Sigaudet, si flet, si tacet, hanc loguitur :

Coenat, propinat, poscit, negat, annuit, una est
Naevia: si non sit Naevia, mutus erit.

Scriberet hesterna patri cum luce saluten,
Naevia lux, inquit, Naevia numen, ave.

Let Rufus weep, rejoice, stand, sit, or walk,
Still he can nothing but of Naevia talk;
Let him eat, drink, ask questions, or dispute,
Still he must speak of Naevia, or be mute.
He writ to his father, ending with this line—
I am, my lovely Naevia, ever thine.

[Spectator, No. 1 13.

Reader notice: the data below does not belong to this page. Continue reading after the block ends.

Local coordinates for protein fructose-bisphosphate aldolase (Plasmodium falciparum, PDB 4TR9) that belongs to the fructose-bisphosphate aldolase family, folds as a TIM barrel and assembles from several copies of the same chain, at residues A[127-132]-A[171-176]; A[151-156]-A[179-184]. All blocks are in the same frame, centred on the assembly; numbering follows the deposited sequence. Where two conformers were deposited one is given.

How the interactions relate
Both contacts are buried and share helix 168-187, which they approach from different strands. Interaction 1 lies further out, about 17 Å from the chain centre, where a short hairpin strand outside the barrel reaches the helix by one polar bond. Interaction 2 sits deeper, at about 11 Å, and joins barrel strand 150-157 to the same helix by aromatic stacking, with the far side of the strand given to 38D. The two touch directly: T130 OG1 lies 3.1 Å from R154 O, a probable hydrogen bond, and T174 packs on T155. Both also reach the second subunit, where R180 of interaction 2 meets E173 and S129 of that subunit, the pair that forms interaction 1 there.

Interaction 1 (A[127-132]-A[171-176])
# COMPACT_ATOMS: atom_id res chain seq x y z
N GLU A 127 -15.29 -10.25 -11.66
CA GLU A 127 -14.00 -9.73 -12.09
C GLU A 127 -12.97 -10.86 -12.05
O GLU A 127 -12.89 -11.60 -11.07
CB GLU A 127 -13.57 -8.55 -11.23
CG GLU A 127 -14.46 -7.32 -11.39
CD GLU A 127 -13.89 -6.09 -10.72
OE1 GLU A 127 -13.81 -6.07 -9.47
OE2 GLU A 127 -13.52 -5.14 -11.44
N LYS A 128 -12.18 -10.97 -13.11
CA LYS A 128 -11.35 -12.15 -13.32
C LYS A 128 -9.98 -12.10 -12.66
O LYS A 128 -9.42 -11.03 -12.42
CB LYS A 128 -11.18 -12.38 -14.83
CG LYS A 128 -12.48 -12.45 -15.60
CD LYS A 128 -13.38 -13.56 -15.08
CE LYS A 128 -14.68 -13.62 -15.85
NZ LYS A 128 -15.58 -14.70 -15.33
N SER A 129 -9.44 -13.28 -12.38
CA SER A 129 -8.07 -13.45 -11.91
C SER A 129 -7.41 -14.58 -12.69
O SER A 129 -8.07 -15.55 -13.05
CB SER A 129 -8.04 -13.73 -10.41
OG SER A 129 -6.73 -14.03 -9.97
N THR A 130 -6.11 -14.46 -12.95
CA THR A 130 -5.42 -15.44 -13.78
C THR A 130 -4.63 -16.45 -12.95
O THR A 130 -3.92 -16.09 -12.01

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THIS agreeable seat is surrounded with so many pleasing walks, which are struck out of a wood, in the midst of which the house stands, that one can hardly ever be weary of rambling from one labyrinth of delight to another. To one used to live in a city, the charms of the country are so exquisite that the mind is lost in a certain transport which raises us above ordinary life, and is yet not strong enough to be inconsistent with tranquillity. This state of mind was I in, ravished with the murmur of waters, the whisper of breezes, the singing of birds; and whether I looked up to the heavens, down on the earth, or turned to the prospects around me, still struck with new sense of pleasure; when I found by the voice of my friend, who walked by me, that we had insensibly strolled into the grove sacred to the widow. “This woman,' says he, “is of all others the most unintelligible: she either designs to marry, or she does not. What is the most perplexing of all is, that she doth not either say to her lovers she has any resolution against that condition of life in general, or that she banishes them ; but, conscious of her own merit, she permits their addresses, without fear of any ill consequence, or want of respect, from their rage or despair. She has that D